UN consultant to release report on Rwandan habitat
Two days before international population day on July 11, special UN-Habitat rapporteur Raquel Rolnik presented her first observations on Rwandan habitat to parliamentarians, members of agriculture, livestock, environment and economic development committees from both chambers.
According to the ongoing study, the country’s policies on habitat are adequate, but the implementation still requires more effort.
“There are people who were expropriated or relocated but they have not yet been given appropriate homes,” Rolnik pointed out.
She gave the example of Kiyovu cyo hepfo on road to downtown, from where people were relocated to Batsinda in Gasabo district. However, in this new location even water is not yet available nearby.
Rolnik also mentioned the ‘bye bye Nyakatsi’ program, where she said that some people who were supposed to have been sheltered in decent houses, were still not housed.
She also highlighted sanitation in some imidugudu where more than two families share the same toilet. “Rwanda must establish policies to improve the living conditions of people settled there. They should have basic sanitation services,” the UN rapporteur said, adding that the implementation of village habitat should go slowly but surely, instead of presenting it to the citizen as a measure taken by the government to get done overnight.
However, parliamentarians explained that most of the challenges are due to people’s mindset. “Some of the citizens are resistant to change. Through sensitization, we persuade them to follow the policies after understanding the reasons of their resistance,” said Perrine Mukankusi, the chairperson of the Senate’s committee on economic development and finance.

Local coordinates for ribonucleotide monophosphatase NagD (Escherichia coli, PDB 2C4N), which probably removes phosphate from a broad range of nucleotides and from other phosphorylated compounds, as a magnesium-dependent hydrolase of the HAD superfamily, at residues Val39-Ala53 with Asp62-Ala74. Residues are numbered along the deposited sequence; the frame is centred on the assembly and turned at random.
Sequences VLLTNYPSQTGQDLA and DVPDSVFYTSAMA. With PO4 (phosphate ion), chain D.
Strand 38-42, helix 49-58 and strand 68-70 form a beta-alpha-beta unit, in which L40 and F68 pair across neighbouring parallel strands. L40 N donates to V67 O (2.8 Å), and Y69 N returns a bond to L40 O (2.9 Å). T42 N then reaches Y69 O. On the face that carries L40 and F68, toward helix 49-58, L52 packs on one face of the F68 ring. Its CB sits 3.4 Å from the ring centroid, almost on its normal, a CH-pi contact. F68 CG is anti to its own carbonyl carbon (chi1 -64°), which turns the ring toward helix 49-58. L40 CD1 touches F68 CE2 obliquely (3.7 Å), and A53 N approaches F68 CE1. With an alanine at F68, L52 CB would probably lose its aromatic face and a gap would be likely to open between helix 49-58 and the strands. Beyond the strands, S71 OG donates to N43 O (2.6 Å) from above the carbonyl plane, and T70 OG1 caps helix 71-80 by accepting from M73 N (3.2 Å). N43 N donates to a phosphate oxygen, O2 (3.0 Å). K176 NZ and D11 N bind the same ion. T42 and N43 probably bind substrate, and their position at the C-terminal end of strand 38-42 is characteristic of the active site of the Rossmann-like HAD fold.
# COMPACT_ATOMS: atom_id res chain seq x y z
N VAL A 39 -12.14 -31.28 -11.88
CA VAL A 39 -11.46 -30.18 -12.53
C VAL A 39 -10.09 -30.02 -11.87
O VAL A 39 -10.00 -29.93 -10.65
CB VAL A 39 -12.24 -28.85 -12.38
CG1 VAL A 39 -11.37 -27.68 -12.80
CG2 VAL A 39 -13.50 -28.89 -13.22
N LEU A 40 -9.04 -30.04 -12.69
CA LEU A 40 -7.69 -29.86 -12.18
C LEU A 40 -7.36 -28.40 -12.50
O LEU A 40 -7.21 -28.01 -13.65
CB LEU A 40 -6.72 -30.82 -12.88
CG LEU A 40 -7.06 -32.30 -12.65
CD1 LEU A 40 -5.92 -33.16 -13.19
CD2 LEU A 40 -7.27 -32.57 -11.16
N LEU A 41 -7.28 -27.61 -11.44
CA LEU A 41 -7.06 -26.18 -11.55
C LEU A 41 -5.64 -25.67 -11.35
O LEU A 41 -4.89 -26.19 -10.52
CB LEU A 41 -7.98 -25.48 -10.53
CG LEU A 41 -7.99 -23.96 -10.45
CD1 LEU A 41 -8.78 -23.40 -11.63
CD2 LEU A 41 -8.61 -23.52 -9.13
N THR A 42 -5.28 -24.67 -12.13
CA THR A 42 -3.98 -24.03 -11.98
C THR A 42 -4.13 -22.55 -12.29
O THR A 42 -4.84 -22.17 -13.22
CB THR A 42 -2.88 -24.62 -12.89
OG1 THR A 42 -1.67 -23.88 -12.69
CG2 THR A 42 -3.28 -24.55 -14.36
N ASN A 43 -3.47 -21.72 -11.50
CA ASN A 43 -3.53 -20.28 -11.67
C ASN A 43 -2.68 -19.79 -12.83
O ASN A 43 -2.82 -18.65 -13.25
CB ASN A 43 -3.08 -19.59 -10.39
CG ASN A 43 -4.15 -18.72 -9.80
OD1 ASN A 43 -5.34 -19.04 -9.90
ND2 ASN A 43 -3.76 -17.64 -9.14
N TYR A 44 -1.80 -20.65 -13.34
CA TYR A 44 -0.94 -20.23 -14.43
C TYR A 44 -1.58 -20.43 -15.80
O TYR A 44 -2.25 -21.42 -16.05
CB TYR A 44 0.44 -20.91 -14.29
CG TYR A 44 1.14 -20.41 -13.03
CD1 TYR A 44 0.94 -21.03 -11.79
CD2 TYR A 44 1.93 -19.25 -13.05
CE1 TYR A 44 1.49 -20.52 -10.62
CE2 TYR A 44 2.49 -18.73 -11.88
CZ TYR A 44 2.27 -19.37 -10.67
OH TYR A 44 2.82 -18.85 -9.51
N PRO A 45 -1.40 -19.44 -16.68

Mukankusi’s argument was backed by Senator Evariste Bizimana who added that one might look at the results and study ways of improving implementation. “Due to imidugudu, Rwanda has been able to vacate land for economic use. Therefore the land consolidation process was successful and it made it possible for farmers to use fertilizers, which resulted in eradicating hunger and boosting our economy,” he pointed out.
Senator Laurent Nkusi for his part remarked that implementation goes well considering the available means. “It requires a lot of resources to do everything at once, but Rwanda is doing its best to make that happen as quickly as possible,” he argued.
Rolnik is in Rwanda since last week at the government’s invitation to study imidugudu, ‘bye bye Nyakatsi,’ land consolidation, land titling and expropriation. She has already visited the Southern Province and Kigali city and will visit other parts of the country and present her report by the end of this week.